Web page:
While we know prevention is better than a cure, there will be times – especially if you have kids – when you’ll be too late and a spill will have set into a stain. We’ve put together a list of some of the most common stains and ways you can shift them with everyday products you’re likely to already have at home.
Mud is best treated when it’s dry so allow to dry naturally before scraping or brushing away as much as possible. Be gentle in order to avoid pushing the dirt further into the fibres of whatever you are treating.
Add a drop or two of dishwashing liquid and rub gently with your fingers, before adding a few drops of water and rubbing again. If it’s possible to get to both sides of the fabric (for example, if it’s on clothing rather than a couch) then do both, before dabbing with a damp cloth and repeating the steps until you can’t remove any more. Wash the item according to the manufacturer’s instructions, and dry naturally.
Grass stains can be removed in a similar way to mud stains although you don’t need to wait for them to dry. Bleach will remove the chlorophyll from white fabric but it smells terrible, and is harsh to your skin and the environment. Instead, treat a grass stain as mud and, while it’s wet, spread the item flat in full sunshine and let the ultraviolet rays of the sun do their job as it dries. Be warned: this will also faded coloured fabrics.
Run wet blood stains under cold water. If possible, turn the fabric inside out and rinse that was too. Rub a few drops of laundry detergent that has enzymes in it (it will state this on the label) and leave to soak for an hour or two in cold water before washing as normal.
Dried blood is a lot harder to remove. Treat the stain from the side opposite side of the material to which it was received (e.g.: if you bled onto the inside of your clothing, treat it from the outside), so you don’t work the stain further into the fibres. Hold it under cold running water for a few minutes, then coat the stain with soap or washing liquid, and rub or scrub the material together. The more delicate the material the more gentle you will need to be in order not to cause the material not to stretch or pill.
If the wine has been spilt on furniture or carpet soak up as much as possible before pouring a layer of table salt over the affected area and let the salt pull the wine out. This works best if the spill is treated immediately, and you can use kitty litter instead of salt. If the spill wasn’t noticed straight away, pour soda water over the stain. You can also use salt and soda water together, first pouring salt on the spill, then pouring the soda water and leaving for several hours or overnight before sweeping away the salt.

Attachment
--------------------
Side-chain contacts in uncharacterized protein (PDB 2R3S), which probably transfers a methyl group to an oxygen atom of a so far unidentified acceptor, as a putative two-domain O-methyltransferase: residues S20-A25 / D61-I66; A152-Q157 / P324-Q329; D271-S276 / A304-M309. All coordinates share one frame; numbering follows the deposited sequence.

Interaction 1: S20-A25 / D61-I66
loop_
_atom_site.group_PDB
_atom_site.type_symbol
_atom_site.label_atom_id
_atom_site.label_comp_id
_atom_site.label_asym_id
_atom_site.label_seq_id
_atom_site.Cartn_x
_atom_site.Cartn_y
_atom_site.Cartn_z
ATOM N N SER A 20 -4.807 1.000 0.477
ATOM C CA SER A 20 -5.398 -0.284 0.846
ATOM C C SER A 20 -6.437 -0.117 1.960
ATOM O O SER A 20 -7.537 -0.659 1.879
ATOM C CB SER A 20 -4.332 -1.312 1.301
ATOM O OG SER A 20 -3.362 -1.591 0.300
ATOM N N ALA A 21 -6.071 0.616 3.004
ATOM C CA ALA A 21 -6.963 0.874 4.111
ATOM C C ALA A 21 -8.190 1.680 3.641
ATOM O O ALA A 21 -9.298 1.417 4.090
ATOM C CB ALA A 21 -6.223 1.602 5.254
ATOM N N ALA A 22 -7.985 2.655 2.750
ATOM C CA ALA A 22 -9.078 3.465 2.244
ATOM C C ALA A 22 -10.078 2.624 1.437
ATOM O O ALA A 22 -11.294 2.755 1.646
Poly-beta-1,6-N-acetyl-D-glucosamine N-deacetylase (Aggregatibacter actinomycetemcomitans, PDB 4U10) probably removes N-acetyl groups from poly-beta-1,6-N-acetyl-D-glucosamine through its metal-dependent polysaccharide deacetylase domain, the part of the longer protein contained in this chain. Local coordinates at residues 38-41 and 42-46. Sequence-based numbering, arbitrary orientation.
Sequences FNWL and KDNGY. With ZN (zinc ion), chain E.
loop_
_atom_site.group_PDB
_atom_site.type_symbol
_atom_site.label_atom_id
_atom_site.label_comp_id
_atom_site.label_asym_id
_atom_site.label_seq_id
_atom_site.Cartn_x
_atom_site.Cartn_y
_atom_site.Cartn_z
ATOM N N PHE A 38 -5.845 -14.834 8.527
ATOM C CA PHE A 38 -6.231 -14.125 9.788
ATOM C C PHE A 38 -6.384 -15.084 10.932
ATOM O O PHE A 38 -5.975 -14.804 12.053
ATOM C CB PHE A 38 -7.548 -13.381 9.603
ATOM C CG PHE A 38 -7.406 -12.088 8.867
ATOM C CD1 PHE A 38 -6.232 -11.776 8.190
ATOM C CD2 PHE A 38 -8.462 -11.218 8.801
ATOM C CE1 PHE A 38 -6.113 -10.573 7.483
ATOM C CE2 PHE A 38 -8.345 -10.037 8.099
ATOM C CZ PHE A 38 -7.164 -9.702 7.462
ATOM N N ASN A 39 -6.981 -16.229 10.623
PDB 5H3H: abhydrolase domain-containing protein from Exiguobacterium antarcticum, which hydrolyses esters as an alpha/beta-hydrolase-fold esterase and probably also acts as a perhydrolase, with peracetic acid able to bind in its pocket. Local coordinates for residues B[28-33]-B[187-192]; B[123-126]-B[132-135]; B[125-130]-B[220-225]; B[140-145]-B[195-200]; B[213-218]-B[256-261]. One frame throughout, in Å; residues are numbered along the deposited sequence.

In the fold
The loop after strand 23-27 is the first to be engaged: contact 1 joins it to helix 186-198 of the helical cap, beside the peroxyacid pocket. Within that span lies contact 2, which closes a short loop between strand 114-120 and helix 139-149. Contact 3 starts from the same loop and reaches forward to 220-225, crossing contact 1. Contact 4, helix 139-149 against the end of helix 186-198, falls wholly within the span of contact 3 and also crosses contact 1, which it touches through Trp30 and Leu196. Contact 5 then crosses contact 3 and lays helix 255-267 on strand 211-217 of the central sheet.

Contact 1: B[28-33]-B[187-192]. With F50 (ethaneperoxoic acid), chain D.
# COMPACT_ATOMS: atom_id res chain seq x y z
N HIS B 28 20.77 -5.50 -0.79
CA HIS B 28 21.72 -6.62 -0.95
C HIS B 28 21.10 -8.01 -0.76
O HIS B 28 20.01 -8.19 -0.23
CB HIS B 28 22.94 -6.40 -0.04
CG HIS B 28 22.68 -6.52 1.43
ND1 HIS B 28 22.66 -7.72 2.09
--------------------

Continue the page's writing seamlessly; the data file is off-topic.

Try treating dried red wine stains with a paste made from cream of tartar and water. Wet the stain with cold water (or soda water) then apply the paste and leave to sit for several minutes before rinsing and washing in cold water.
Let the wax dry then scrape away as much as possible. Small articles can even go in the freezer to harden the wax, and you can put a bag of ice or frozen peas if the wax is on furniture or carpet. If the surface is washable, like cotton or wool, put it between two pieces of brown paper or paper towels and press with a warm iron, moving and replacing the paper as it soaks up the wax so you don’t spread the stain. You can also pour boiling water through affected fabric to dissolve the wax and rinse it away.
Oil or Grease
Put some cardboard behind the stain. Sprinkle a generous amount of sodium bicarbonate (baking soda) over the stain and scrub with an old toothbrush or nail brush. The powder will absorb the oil and you’ll end up with little clumps. You can do this several times, brushing off the old baking soda and replacing it with fresh. Once you’ve got as much oil out as you can put a few drops of washing up liquid on the marks and scrub gently before washing the item the normal way.
As weird as it sounds dried oil stains are easier to remove if they are refreshed so squirt stains with a little bit of WD-40, or dab with a little oil, then treat as above.
Golden Stain Removing Tips
- Treat quickly
- Never use heat, unless it’s oil or wax, to avoid setting the stain
- Work from the centre of the stain into the middle so you don’t make it bigger
- Do a patch test so you don’t damage your item further
- Be patient. It may take several goes to remove a stain completely, but this is better than damaging an item through vigorous scrubbing
- If you’re unsure, call in a professional!